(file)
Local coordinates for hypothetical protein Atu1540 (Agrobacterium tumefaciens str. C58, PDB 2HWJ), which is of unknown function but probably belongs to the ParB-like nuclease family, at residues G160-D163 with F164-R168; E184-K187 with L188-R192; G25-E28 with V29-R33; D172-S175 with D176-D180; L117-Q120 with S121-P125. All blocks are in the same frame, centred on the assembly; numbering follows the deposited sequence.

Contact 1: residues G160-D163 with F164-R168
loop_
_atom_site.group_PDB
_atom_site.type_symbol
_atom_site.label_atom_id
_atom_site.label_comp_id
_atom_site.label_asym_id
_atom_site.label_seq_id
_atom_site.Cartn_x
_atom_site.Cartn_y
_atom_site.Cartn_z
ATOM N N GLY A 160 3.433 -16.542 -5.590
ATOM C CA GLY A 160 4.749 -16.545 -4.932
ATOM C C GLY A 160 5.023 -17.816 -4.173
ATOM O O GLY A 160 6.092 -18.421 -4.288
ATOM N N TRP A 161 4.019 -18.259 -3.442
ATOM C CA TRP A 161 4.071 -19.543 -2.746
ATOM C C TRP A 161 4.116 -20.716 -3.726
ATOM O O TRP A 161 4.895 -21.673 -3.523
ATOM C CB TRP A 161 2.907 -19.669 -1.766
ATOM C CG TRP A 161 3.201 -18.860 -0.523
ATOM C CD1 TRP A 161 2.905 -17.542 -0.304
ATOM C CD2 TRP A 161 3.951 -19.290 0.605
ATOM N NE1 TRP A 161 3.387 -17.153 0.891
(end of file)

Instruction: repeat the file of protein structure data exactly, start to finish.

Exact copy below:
Local coordinates for hypothetical protein Atu1540 (Agrobacterium tumefaciens str. C58, PDB 2HWJ), which is of unknown function but probably belongs to the ParB-like nuclease family, at residues G160-D163 with F164-R168; E184-K187 with L188-R192; G25-E28 with V29-R33; D172-S175 with D176-D180; L117-Q120 with S121-P125. All blocks are in the same frame, centred on the assembly; numbering follows the deposited sequence.

Contact 1: residues G160-D163 with F164-R168
loop_
_atom_site.group_PDB
_atom_site.type_symbol
_atom_site.label_atom_id
_atom_site.label_comp_id
_atom_site.label_asym_id
_atom_site.label_seq_id
_atom_site.Cartn_x
_atom_site.Cartn_y
_atom_site.Cartn_z
ATOM N N GLY A 160 3.433 -16.542 -5.590
ATOM C CA GLY A 160 4.749 -16.545 -4.932
ATOM C C GLY A 160 5.023 -17.816 -4.173
ATOM O O GLY A 160 6.092 -18.421 -4.288
ATOM N N TRP A 161 4.019 -18.259 -3.442
ATOM C CA TRP A 161 4.071 -19.543 -2.746
ATOM C C TRP A 161 4.116 -20.716 -3.726
ATOM O O TRP A 161 4.895 -21.673 -3.523
ATOM C CB TRP A 161 2.907 -19.669 -1.766
ATOM C CG TRP A 161 3.201 -18.860 -0.523
ATOM C CD1 TRP A 161 2.905 -17.542 -0.304
ATOM C CD2 TRP A 161 3.951 -19.290 0.605
ATOM N NE1 TRP A 161 3.387 -17.153 0.891